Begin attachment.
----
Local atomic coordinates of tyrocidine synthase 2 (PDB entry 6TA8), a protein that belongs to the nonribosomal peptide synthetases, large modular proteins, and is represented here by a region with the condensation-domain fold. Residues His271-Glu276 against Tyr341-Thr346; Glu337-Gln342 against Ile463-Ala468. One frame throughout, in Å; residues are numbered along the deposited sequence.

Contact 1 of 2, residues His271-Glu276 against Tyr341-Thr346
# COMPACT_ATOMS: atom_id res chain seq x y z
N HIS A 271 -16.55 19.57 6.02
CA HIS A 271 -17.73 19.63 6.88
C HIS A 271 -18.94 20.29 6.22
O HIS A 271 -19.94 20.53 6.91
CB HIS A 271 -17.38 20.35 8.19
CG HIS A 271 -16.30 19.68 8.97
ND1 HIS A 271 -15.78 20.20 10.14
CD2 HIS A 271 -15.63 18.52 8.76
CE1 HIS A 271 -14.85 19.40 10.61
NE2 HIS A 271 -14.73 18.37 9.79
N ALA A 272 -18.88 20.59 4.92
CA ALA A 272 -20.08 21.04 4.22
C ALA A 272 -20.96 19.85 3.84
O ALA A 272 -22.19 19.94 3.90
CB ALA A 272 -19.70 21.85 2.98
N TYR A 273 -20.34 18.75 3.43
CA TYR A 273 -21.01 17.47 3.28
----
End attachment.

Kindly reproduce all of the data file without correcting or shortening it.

Local atomic coordinates of tyrocidine synthase 2 (PDB entry 6TA8), a protein that belongs to the nonribosomal peptide synthetases, large modular proteins, and is represented here by a region with the condensation-domain fold. Residues His271-Glu276 against Tyr341-Thr346; Glu337-Gln342 against Ile463-Ala468. One frame throughout, in Å; residues are numbered along the deposited sequence.

Contact 1 of 2, residues His271-Glu276 against Tyr341-Thr346
# COMPACT_ATOMS: atom_id res chain seq x y z
N HIS A 271 -16.55 19.57 6.02
CA HIS A 271 -17.73 19.63 6.88
C HIS A 271 -18.94 20.29 6.22
O HIS A 271 -19.94 20.53 6.91
CB HIS A 271 -17.38 20.35 8.19
CG HIS A 271 -16.30 19.68 8.97
ND1 HIS A 271 -15.78 20.20 10.14
CD2 HIS A 271 -15.63 18.52 8.76
CE1 HIS A 271 -14.85 19.40 10.61
NE2 HIS A 271 -14.73 18.37 9.79
N ALA A 272 -18.88 20.59 4.92
CA ALA A 272 -20.08 21.04 4.22
C ALA A 272 -20.96 19.85 3.84
O ALA A 272 -22.19 19.94 3.90
CB ALA A 272 -19.70 21.85 2.98
N TYR A 273 -20.34 18.75 3.43
CA TYR A 273 -21.01 17.47 3.28